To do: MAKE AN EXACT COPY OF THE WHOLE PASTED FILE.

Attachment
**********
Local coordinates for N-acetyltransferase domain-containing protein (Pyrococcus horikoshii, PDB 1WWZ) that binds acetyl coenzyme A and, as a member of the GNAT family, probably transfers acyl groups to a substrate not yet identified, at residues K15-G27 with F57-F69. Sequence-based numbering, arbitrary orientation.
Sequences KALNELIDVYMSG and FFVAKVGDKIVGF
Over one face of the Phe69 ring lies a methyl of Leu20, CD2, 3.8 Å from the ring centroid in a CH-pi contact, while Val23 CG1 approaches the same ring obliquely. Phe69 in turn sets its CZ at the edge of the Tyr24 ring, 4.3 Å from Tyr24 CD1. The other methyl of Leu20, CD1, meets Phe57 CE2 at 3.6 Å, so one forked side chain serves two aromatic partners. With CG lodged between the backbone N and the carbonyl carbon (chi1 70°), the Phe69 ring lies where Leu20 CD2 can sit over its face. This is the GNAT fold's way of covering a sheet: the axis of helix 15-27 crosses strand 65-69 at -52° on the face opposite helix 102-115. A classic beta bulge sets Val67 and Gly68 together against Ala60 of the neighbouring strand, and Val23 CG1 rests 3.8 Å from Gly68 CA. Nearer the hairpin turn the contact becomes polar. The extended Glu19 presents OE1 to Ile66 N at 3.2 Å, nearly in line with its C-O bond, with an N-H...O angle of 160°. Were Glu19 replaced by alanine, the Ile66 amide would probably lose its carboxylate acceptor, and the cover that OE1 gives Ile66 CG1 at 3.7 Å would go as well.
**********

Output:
Local coordinates for N-acetyltransferase domain-containing protein (Pyrococcus horikoshii, PDB 1WWZ) that binds acetyl coenzyme A and, as a member of the GNAT family, probably transfers acyl groups to a substrate not yet identified, at residues K15-G27 with F57-F69. Sequence-based numbering, arbitrary orientation.
Sequences KALNELIDVYMSG and FFVAKVGDKIVGF
Over one face of the Phe69 ring lies a methyl of Leu20, CD2, 3.8 Å from the ring centroid in a CH-pi contact, while Val23 CG1 approaches the same ring obliquely. Phe69 in turn sets its CZ at the edge of the Tyr24 ring, 4.3 Å from Tyr24 CD1. The other methyl of Leu20, CD1, meets Phe57 CE2 at 3.6 Å, so one forked side chain serves two aromatic partners. With CG lodged between the backbone N and the carbonyl carbon (chi1 70°), the Phe69 ring lies where Leu20 CD2 can sit over its face. This is the GNAT fold's way of covering a sheet: the axis of helix 15-27 crosses strand 65-69 at -52° on the face opposite helix 102-115. A classic beta bulge sets Val67 and Gly68 together against Ala60 of the neighbouring strand, and Val23 CG1 rests 3.8 Å from Gly68 CA. Nearer the hairpin turn the contact becomes polar. The extended Glu19 presents OE1 to Ile66 N at 3.2 Å, nearly in line with its C-O bond, with an N-H...O angle of 160°. Were Glu19 replaced by alanine, the Ile66 amide would probably lose its carboxylate acceptor, and the cover that OE1 gives Ile66 CG1 at 3.7 Å would go as well.